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It’s time to raise Birmingham’s ‘big issues’ with the Tories in town

It’s time to raise Birmingham’s ‘big issues’ with the Tories in town

🕔25.Sep 2014

As Labour wraps up in Manchester, the Tories start rolling into town with security measures coming into place around the ICC. Paul Dale looks ahead to Birmingham’s opportunity to shine in the media – and bend some ministerial ears. 

Public and private organisations are ready to take advantage of next week’s Conservative conference in Birmingham by raising the ‘big issues’ of regional devolution, connectivity, improved infrastructure and support for the creative industries.

With everyone of any importance from the Government in town from Sunday to Wednesday, there’s never been a better time to lobby for Birmingham’s interests.

And with over 300 conference fringe evens planned, many to be attended by Ministers, there will be plenty of opportunities to influence the decision makers.

The conference fringe kicks off on Sunday evening at 6.30 with a welcoming event hosted by city council leader Sir Albert Bore. Communities Secretary Eric Pickles will make a speech, as well as Sir Albert.

The reception, at the Library of Birmingham, is being staged by Marketing Birmingham and Centre for Cities, and is sponsored by Resorts World Birmingham, the leisure and entertainment complex which opens at the NEC next year.

Sir Albert may wish to draw a veil over his remarks two years ago when he cast doubt on the value of bidding to bring political conferences to Birmingham. He did not believe events such as the Tory gathering brought any long lasting economic benefit.

But the latest estimate from Marketing Birmingham is that the four-day Conservative conference will generate a £17 million boost for the local economy, as well as the incalculable value of being able to bend the ears of cabinet members and other ministers.

Coming just over a week after the result of the Scottish independence referendum, the conference fringe will be buzzing with speculation about the prime minister’s pledge to “empower our great cities” through English devolution.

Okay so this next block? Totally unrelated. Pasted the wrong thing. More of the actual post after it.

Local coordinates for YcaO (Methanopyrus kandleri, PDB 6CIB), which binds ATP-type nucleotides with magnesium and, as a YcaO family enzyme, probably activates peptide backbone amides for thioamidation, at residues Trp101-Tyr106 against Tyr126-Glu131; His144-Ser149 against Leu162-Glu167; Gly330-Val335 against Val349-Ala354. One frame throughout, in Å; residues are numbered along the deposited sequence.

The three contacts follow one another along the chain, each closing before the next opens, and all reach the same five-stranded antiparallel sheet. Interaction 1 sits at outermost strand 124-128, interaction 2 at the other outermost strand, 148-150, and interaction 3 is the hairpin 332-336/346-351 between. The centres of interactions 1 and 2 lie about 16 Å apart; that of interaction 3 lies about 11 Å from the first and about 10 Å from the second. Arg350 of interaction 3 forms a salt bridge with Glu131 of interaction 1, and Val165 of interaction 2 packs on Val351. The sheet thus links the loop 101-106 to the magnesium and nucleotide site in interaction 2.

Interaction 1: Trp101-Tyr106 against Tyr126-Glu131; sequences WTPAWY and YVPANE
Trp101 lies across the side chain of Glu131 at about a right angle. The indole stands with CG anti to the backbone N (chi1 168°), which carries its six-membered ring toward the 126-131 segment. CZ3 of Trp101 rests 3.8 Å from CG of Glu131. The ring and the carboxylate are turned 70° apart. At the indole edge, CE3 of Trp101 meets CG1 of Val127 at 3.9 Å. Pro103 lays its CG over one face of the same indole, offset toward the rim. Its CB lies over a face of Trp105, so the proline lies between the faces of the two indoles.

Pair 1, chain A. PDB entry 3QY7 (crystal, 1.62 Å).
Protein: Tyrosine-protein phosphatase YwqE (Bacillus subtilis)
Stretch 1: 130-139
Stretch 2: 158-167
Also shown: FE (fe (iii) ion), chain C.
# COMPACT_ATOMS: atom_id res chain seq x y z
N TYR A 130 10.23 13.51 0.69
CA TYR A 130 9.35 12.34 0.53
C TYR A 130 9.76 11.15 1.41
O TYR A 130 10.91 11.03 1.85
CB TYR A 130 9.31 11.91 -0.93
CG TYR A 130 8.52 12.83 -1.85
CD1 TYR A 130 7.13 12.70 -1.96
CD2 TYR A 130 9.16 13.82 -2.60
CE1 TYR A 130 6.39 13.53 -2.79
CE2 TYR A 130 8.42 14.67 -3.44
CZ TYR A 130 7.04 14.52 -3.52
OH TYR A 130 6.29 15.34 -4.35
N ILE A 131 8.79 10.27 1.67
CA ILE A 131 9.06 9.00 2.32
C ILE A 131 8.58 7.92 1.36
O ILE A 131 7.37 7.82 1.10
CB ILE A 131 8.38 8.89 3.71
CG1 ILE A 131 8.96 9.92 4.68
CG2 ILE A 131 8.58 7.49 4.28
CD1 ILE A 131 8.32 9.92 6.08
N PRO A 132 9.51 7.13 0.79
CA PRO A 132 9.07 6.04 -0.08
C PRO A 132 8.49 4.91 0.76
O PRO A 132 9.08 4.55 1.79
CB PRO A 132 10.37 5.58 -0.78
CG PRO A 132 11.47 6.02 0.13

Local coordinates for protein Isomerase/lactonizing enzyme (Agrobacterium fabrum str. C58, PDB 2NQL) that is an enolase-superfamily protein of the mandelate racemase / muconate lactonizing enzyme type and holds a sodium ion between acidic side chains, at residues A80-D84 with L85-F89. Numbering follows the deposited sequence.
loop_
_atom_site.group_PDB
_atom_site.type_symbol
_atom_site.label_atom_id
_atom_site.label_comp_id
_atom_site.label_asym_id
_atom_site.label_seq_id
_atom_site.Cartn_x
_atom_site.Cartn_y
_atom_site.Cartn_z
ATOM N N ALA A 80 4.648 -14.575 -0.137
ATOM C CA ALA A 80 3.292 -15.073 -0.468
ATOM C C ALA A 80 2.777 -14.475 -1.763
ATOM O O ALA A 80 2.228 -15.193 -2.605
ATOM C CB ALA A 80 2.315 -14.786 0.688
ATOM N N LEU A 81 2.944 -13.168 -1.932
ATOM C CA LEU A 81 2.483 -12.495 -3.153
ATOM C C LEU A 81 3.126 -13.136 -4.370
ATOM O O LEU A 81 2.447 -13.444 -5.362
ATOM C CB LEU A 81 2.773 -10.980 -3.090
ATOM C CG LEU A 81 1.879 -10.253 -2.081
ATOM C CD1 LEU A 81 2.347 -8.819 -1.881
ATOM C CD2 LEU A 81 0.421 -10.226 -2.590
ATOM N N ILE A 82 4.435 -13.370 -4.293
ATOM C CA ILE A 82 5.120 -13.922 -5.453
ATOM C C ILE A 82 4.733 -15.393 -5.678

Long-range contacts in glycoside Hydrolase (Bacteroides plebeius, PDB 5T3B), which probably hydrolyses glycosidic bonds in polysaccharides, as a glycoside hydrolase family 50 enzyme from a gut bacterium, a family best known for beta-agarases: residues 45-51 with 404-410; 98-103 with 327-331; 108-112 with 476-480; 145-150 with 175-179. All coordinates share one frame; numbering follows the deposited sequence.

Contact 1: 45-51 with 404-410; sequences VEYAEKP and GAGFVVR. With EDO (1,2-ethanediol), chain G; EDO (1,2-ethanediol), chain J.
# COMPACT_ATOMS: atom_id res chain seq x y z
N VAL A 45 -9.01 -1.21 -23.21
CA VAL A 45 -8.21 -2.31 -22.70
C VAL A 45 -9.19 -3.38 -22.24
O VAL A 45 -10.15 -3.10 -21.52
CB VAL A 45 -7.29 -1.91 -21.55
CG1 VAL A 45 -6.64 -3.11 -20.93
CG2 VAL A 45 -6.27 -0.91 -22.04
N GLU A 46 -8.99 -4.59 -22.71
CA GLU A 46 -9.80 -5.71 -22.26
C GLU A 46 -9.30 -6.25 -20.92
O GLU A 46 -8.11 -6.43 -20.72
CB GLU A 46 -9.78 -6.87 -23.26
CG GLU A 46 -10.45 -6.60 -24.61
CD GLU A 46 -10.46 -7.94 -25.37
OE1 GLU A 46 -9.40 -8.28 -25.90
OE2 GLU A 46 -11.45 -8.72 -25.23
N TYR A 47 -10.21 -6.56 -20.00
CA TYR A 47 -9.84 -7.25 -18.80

The ThinkBirmingham campaign, which aims to explore exactly what the city could achieve through fiscal freedom and more powers to boost prosperity, economic growth and wellbeing, is partnering with the Greater Birmingham Chambers of Commerce to staging the first in a series of events on Monday September 29 at 5.30 at the offices of Squire Patton Boggs, Rutland House, 148 Edmund Street, Birmingham.

The Conservative Arts and Creative Industries Network (CACIN) will hold various sessions, introducing themes such as ‘Access to finance in the creative industries’, and ‘The role of intellectual property in building a creative nation’. Afternoon and evening sessions are due to take place at Fazeley Studios in Digbeth on Monday 29th September.

Academic institutions looking to showcase themselves at  the conference include Birmingham City University, who are hosting a session entitled ‘Pipedream or plausible – a manufacturing revival?’

On Tuesday at Jury’s Inn hotel, Broad Street, starting at 1pm, Transport Times Events will host “Great transport for great cities:  How important is infrastructure for rebalancing our economy?” Speakers will include Sir Albert Bore; Leader of Birmingham City Council, Professor David Begg; Chief Executive of Transport Times, Robert Goodwill MP; Transport Minister, and Paul Kehoe; Chief Executive of Birmingham Airport.

This year will mark the 11th political party conference the city has welcomed in the last six years, thanks to a collaborative approach between Marketing Birmingham, Birmingham City Council and the NEC Group.

Catherine Newhall-Caiger, Business Development Director from the ICC said: “We have worked closely with our city partners to organise the Conservative Party Conference at the ICC. High profile conferences like this have a considerable impact on the city and the surrounding area; we’re expecting Birmingham to benefit from a £17 million boost to the local economy, making this the city’s most economically significant political party conference to date.”

For a full list of Conservative conference fringe events and other useful information, see here.

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